The Story of Double Taxation: A Clash Over the Control of Corporate Earnings
BUSINESS TAX STORIES, Foundation Press, 2005
Posted: 18 Apr 2005
This chapter examines the circumstances leading up to repeal of the dividend exemption and the introduction of full double taxation. In the Revenue Act of 1936, President Roosevelt introduced a radical plan to combat corporate hoarding of earnings by replacing the corporate income tax with an undistributed profits tax and a repeal of the dividend exemption. If distributed as dividends, corporate income would only be subject to the individual income tax. If retained, however, corporate income would be subject to both a punitive undistributed profits tax and, upon distribution in later years, the individual income tax as well. In the face of opposition from managers and concerns about revenue if the corporate income tax was abandoned, Congress settled on a compromise. It adopted a more modest version of Roosevelt's plan for an undistributed profits tax while retaining the corporate income tax. No effort was made, though, to restore the dividend exemption. Thus, for the first time corporate earnings were fully subject to both the corporate and individual income taxes. This tax on dividends survived the repeal of the undistributed profits tax a few years later.
Some have called the introduction of double taxation under the circumstances of the Revenue Act of 1936 inadvertent or a case of business talk[ing] itself into a higher tax bill. The story, however, is much more complicated than that, involving a clash over the control of corporate earnings. As this chapter will explain, the threat posed to managers by the undistributed profits tax led to the retention of the corporate income tax and the repeal of the dividend exemption. Far from being a typical New Deal assault on big business or an inadvertent by-product of the compromise over Roosevelt's original proposal, double taxation was a pro-manager measure adopted to blunt the force of the undistributed profits tax. Business leaders and their allies in Congress hoped that the repeal of the dividend exemption and the resulting imposition of double taxation would aid in aligning management-shareholder attitudes toward the retention of corporate earnings. Double taxation thus became a tool in the campaign against the undistributed profits tax.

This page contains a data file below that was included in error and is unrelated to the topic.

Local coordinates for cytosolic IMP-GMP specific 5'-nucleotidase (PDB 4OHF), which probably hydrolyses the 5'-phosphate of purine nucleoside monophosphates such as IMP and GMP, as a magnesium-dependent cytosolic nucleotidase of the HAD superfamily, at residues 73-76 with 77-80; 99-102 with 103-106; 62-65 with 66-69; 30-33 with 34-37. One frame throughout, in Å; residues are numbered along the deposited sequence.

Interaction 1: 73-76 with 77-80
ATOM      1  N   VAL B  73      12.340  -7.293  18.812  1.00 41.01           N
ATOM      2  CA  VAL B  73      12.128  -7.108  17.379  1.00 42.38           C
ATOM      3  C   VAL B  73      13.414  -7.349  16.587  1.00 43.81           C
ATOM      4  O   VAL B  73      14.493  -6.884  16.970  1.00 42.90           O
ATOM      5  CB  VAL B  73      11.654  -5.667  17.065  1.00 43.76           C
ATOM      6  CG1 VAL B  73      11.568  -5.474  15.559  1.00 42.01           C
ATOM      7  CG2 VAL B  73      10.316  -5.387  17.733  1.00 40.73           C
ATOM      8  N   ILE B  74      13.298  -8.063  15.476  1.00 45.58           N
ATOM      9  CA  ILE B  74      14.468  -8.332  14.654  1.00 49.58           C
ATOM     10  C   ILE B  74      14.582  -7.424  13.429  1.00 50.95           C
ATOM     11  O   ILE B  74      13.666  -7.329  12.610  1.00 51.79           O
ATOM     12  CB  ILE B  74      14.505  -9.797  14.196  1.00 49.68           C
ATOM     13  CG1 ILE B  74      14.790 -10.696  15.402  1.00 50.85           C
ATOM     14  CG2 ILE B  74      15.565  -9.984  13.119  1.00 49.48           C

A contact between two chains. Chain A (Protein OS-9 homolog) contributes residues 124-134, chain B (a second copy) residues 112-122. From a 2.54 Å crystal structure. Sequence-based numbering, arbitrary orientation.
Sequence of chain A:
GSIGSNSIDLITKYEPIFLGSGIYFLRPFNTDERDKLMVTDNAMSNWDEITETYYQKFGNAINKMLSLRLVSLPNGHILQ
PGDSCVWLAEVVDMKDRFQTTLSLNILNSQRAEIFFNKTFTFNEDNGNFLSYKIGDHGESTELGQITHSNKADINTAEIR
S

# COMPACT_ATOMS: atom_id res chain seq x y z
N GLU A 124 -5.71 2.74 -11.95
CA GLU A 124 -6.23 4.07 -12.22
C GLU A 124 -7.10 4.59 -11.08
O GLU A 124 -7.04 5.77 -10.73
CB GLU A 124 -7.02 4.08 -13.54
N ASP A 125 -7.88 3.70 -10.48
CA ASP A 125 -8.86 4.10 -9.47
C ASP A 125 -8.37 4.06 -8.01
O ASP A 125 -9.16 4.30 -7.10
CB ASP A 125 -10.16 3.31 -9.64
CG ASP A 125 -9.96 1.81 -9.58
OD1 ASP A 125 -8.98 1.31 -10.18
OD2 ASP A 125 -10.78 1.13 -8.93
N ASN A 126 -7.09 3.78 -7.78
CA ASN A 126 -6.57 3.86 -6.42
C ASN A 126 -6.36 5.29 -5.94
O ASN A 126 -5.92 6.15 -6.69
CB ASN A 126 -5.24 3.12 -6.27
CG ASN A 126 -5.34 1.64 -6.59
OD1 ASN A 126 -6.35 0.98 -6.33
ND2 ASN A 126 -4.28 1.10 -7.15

This paper will be published as a chapter in a book entitled Business Tax Stories, to be published by Foundation Press later this year (2005).
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